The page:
Albion Analytics: How solid have Albion been defensively?

The numbers behind Albion's strong defensive record after 22 Premier League games.

By Liam Tharme • 07 February 2022

By Paul Hazlewood
Albion have conceded the fifth fewest amount of goals (23) so far this Premier League season.

After 22 games, Brighton have kept six clean sheets and conceded just 23 goals – among non ‘big-six’ this season, only Wolves have shut opponents out more frequently with eight clean sheets and conceded fewer goals (16). Comparatively, after 22 games of previous seasons, this is Albion’s lowest goals conceded tally by four (previous best being 27 goals conceded – 2017/18).

The Seagulls also wear the crown this season for tackles and are on the Premier League podium for final-third pressures and regains in the attacking third.

Notably, only Liverpool (2) have conceded fewer goals than Brighton (4) in the last 15 minutes of games this season, with Brighton only dropping a single point (at Aston Villa) from goals conceded in this timeframe, the joint-fewest of any non big-six side.

The Albion were undoubtedly decent defensively last season, setting club records (as a Premier League side) for clean sheets (12) and fewest goals conceded (46), with particularly improved form in the second half of the season.

That said, this season they have improved even further defensively. Their 2021/22 per-game averages for pressures (147 versus 136), final third pressures (40.1 versus 33.8), proportion of pressures leading to a turnover inside five seconds (32.2% versus 31.6%) and regains in attacking third (9.6 versus 8.4) are all improvements on last season’s numbers.

While the previous campaign did show a league-wide intensity drop due to a congested fixture schedule, it is evident that Brighton are a better pressing unit this season. The passes they allow opponents before recording a defensive action (PPDA) have dropped from 10.3 last season to just under nine this season, going from seventh to top five in the respective rankings.

Critically, opponents may be playing into Albion’s hands more, as goalkeepers are playing short goal-kicks 6% more frequently against Brighton this season than last and in open play this figure is around 4% higher, giving Albion more opportunity to press.

This trend may simply be the playing styles of newly promoted sides compared to the relegated trio, new arrivals (in terms of players or managers) or stylistic tweaks from teams trying to build from deep more.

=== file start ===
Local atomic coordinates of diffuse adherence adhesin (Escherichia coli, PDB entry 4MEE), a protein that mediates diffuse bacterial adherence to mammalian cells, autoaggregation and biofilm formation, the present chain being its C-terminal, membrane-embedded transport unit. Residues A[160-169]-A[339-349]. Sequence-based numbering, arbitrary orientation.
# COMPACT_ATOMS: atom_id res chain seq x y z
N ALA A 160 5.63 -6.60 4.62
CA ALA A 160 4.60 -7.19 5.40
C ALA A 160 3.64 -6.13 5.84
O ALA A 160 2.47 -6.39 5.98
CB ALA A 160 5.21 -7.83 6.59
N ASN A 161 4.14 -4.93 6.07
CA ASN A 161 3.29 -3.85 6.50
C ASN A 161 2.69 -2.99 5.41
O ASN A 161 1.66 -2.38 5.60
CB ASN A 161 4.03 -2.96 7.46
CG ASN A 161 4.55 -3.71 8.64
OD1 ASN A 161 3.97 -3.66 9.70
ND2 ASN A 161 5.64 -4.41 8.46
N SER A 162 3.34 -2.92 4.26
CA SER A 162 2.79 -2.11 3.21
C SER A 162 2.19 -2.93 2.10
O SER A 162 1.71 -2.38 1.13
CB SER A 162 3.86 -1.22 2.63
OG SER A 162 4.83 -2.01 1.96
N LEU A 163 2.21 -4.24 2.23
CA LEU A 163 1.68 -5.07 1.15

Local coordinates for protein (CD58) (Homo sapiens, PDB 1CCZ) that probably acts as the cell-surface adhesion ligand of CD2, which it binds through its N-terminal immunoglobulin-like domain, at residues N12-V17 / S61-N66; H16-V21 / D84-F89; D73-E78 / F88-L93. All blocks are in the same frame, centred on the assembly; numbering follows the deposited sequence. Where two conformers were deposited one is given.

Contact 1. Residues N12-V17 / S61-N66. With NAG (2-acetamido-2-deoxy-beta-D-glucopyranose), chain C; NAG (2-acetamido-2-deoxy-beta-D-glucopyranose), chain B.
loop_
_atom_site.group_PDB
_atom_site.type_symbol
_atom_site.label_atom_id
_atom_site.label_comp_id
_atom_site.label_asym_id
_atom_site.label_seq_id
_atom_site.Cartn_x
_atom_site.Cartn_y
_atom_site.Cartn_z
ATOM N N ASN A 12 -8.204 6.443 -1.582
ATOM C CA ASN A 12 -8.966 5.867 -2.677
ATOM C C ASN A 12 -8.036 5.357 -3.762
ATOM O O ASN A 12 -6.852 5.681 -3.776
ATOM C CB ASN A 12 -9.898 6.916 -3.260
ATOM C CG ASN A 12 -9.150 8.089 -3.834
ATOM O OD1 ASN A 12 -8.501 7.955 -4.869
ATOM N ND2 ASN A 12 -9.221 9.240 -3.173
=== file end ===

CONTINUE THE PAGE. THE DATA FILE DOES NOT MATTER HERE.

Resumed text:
More minutes for Alexis Mac Allister may have contributed, too. The Argentine has featured in a greater proportion of games this season (43% of available minutes) than last campaign (32.6%). Brighton’s No.10 is number one for pressures per game (24.5), proportion of presses leading to a turnover inside five seconds (39.1%) and tackles per game (4). He ranks inside the top 10% of all Premier League midfielders this season for those metrics.

Defending from the front has been a strength of Albion’s for a while now, but this season in particularly they have been strong at defending their own box. They are having around 5% more possession per game this season, so they are spending less time out-of-possession.

Everton (470) are the only non ‘big-six’ side to have allowed opponents fewer touches in their box than Brighton (520), with Albion among the top five sides for successful passes (160) and crosses (36) allowed into the box, but they do rank among the top seven for dribbles (106) allowed into the box, which may be down to the extent to which they face counter-attacks.

Even when Brighton are faced with deliveries into the area, they benefit from having the league’s best against crosses – Robert Sanchez stops almost 14% of crosses, an improvement of over double from last campaign (5.2%). The Spaniard’s save percentage of 76% is among the top four goalkeepers in the league, too.

It will be a welcome return for Lewis Dunk to the Albion side, as he tops the club charts for opposition shots blocked (15) and sits second for clearances (58) and aerial duels won (42/60).

As a team, Albion are posting better numbers this season (versus last campaign) in terms of shots blocked (4 versus 3.2), clearances (19.5 versus 18.5), tackles + interceptions (35.5 versus 27.9), aerial duel win rate (49.9% versus 47.8%) and average distance of shot allowed (18 versus 17.7 yards).

In the last of those metrics they post the best total in the league, forcing opponents, on average, to shoot from the edge of the box. Opposition hit the target less readily against Brighton (31%) than the league average (33%).

They defend well at important times, too – opponents have converted just 7.3% of shots to goals when Albion have been winning this season, the lowest they have managed in any season against Brighton.

This Premier League campaign, Brighton have conceded just four goals in 347 minutes when leading – one every 87 minutes, an improvement from one every 60 minutes in the two most recent league seasons.